The History of the Ergonomic Chair

The History of the Ergonomic Chairthumbnail
This type of chair evolves with the changing workplace.

Starting as a basic-enough solution to the backaches and sore necks that workers suffered from prolonged computer use, ergonomic chairs have turned into modern art. According to the American Heritage Dictionary, “ergonomics” refers to the science of equipment design to maximize musculoskeletal comfort and support, especially in the workplace. With funky chair backs, arms and design-centric features, ergonomic chairs have become healthy alternatives for the office.

  1. Term

    • Polish biologist Wojciech Jastrzebowski created the term “ergonomics” in 1857. Derived from the Greek words “ergon” (work) and “nomos” (natural laws), he used the word in an article he wrote which, translated from Polish, is “The Outline of Ergonomics, i.e. Science of Work, Based on the Truths Taken from the Natural Science.” The term “ergonomics” entered the language and stuck.

    Earliest Ergonomics

    • According to NewErgonomicChairs.com, a site that provides information for interested buyers, workplaces and musculoskeletal injury associations have been happening for centuries. Bernardino Ramazinni (1633-1714), a medical practitioner, complained of work-related injuries in a 1700s supplement called “De Morbis Artificum” (Diseases of Workers).

    Factories to Offices

    • Developed in the 1950s, the science behind ergonomics applied primarily to factory workers who sustained injuries, like arthritis, from repetitive labor.

      However, with the approach of computers and the office workplace in the 1980s, furniture designers needed to think of new office designs for people continually at work on computers.

      Office workers began complaining of aches and pains caused from prolonged sitting. Companies had to recognize these injuries as workplace injuries and pay medical support to employees who suffered backaches, neck cramps, arthritis from typing from an incorrect angle, and other ailments.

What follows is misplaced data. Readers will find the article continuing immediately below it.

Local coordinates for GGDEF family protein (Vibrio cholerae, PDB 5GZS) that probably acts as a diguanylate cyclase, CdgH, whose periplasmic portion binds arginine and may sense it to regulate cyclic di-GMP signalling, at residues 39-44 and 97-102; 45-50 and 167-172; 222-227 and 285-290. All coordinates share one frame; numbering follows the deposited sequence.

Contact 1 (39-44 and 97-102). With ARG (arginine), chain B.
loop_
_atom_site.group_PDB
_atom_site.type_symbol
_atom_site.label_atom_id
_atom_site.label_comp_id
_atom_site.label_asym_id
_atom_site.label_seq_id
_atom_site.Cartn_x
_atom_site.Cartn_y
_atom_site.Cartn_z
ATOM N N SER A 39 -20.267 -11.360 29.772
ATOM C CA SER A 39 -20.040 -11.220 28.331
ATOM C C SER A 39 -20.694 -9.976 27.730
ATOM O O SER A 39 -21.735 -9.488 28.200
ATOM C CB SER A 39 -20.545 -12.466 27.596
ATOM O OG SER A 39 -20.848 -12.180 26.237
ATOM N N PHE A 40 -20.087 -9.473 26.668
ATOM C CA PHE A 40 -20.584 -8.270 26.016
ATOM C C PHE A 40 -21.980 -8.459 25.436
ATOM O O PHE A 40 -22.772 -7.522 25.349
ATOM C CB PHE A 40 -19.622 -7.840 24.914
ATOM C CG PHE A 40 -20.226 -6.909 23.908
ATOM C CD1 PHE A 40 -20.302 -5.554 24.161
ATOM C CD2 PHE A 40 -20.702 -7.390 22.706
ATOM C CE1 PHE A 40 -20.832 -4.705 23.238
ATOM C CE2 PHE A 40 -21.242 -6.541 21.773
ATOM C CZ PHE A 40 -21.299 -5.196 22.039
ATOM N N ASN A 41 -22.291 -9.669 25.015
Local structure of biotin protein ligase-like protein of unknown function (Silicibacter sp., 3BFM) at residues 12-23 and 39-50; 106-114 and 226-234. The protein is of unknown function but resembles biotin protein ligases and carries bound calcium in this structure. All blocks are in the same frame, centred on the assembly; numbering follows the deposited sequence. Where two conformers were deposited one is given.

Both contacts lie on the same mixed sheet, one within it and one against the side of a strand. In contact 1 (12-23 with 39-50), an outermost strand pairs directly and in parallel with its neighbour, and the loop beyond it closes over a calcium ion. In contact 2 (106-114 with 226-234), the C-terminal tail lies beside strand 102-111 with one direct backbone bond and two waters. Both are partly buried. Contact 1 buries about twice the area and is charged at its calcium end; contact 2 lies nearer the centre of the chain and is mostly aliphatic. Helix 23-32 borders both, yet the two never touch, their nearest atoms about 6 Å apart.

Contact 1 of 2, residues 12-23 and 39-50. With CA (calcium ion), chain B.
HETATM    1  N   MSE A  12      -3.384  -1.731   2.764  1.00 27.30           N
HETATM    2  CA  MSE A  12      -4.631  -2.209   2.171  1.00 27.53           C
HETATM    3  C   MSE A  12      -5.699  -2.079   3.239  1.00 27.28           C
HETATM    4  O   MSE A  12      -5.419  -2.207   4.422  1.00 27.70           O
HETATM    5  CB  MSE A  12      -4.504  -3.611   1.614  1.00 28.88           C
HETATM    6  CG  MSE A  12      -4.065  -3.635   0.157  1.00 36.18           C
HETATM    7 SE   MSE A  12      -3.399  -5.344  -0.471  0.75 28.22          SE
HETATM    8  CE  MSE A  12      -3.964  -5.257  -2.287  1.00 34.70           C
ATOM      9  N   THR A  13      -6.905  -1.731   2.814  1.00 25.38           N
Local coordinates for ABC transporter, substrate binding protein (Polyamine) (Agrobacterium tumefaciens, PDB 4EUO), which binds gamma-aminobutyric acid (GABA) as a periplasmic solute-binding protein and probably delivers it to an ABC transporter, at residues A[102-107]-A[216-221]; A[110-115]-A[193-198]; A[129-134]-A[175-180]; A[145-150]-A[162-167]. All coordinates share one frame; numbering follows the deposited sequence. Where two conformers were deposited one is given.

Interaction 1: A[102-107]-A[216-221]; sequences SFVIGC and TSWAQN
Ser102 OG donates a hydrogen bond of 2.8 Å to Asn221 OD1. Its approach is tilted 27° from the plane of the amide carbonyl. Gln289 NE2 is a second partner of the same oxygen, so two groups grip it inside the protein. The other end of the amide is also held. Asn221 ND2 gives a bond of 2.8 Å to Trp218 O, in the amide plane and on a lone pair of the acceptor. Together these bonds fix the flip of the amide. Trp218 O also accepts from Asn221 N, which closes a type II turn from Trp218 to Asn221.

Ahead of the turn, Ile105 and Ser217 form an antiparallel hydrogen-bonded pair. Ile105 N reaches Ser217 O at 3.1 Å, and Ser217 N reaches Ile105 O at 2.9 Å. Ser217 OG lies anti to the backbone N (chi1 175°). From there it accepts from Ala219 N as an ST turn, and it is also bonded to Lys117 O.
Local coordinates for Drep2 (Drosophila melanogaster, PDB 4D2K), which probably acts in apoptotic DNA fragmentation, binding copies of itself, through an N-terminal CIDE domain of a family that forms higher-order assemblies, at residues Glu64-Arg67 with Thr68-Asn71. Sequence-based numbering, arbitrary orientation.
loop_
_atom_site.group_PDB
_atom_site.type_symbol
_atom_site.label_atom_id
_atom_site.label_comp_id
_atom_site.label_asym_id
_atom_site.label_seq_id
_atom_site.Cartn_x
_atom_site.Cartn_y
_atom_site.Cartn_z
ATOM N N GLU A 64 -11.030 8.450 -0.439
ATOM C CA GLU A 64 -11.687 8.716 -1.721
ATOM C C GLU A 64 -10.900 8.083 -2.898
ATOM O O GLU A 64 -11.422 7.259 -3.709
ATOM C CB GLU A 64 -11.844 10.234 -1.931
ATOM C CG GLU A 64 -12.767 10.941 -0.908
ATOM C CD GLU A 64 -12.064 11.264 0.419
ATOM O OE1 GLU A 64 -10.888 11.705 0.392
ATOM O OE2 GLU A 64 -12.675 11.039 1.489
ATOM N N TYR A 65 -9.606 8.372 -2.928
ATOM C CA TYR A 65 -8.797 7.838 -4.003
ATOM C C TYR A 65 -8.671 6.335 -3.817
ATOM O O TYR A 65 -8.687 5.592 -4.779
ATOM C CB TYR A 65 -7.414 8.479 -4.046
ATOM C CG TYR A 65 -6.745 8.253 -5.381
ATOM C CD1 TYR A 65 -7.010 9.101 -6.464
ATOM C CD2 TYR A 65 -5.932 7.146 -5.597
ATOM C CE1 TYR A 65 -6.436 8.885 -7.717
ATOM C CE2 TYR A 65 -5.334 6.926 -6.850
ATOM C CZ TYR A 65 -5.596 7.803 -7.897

First Chair: Wildfred Dauphin

    • Office workers in the 1980s complained of aches and pains from sitting.

      In 1968, Wilfred Dauphin, a German, was hired by a British company to research the impact of the computer on office furniture requirements. Because the British firm could not implement his full idea, he and his wife founded their own company out of their garage. Dauphin created the first ergonomic chair–a basic chair that allowed sitters to adjust the back and seat height. The market for these comfortable, adjustable chairs arose in Germany and spread around Europe and into the United States.

    Features

    • The first ergonomic chairs featured adjustable seats and wheels.

      In the 1980s and 1990s, ergonomic chairs met the basic requirements for producing healthier ways to sit and type. Chairs included wheels, a lever to adjust height, lower back support, and the correct heights for viewing and typing with straight wrists. Chairs were simple in design and aesthetic but met the general ergonomic guidelines.

      By 2010 chairs had become works of modern art. Space Age looking chairs feature rounded back support, mesh netting fabric for comfort and posture, tall and ribbed backs, and dental-looking chairs that exactly fit the curvature of the spine.

    Types

    • As of 2010, furniture designers had developed chairs for the modern worker who is glued to her computer not only for work but also in her off hours, browsing the Web, writing blogs, and posting photos.